"Use what talents you possess; the woods would be very silent if no birds sang except those that sing best." -Henry van Dyke
Henry van Dyke graduated from Princeton University in 1873 and from Princeton Theological Seminary in 1877, and served as a professor of English literature at Princeton and the University of Paris between 1899 and 1923. By appointment of President Wilson he became Minister to the Netherlands and Luxembourg in 1913. He chaired the committee that wrote the first Presbyterian printed liturgy, was elected to the American Academy of Arts and Letters and received many other honors. He sang loudly.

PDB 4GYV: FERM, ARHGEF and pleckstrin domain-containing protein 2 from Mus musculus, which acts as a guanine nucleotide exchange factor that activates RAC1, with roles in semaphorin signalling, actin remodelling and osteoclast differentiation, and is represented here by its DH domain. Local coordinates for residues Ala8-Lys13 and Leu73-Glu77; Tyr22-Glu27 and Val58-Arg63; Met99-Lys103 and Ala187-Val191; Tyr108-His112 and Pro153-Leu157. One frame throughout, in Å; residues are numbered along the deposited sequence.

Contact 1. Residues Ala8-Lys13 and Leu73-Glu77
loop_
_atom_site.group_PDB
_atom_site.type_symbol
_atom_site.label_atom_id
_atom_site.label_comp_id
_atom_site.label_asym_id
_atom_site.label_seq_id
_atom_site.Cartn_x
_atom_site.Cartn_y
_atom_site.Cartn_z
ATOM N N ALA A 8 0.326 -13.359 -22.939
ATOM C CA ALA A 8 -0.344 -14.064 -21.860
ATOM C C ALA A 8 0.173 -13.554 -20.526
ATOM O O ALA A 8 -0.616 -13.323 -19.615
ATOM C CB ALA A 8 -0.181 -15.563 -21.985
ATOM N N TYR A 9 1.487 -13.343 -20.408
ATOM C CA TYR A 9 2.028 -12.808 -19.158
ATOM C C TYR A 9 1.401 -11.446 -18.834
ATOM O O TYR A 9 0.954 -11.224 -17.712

What’s the lesson here – that only the loudest voices and actions are noticed and listened to, or is it that you need to confidently and competently add yours to whatever activities you’re engaged in? The fact is that the former is more often true, and the reality is that more of the latter needs to occur everywhere for the best of anything to occur. That means you have to be prepared to be your best at whatever you’re doing – that’s a tall order because it means you always have to be alert and engaged and attentive to details and positive and thoughtful, and helping others to be the same. The things you’re working on today are going to happen anyways – so sing out, and lend your voice and your talents and skills and energy to make sure that whatever gets done today is as good as it can be. And unlike all those other tall tales that folks around you are telling today, this is no April Fools’ joke - it’s the truth! Welcome to April.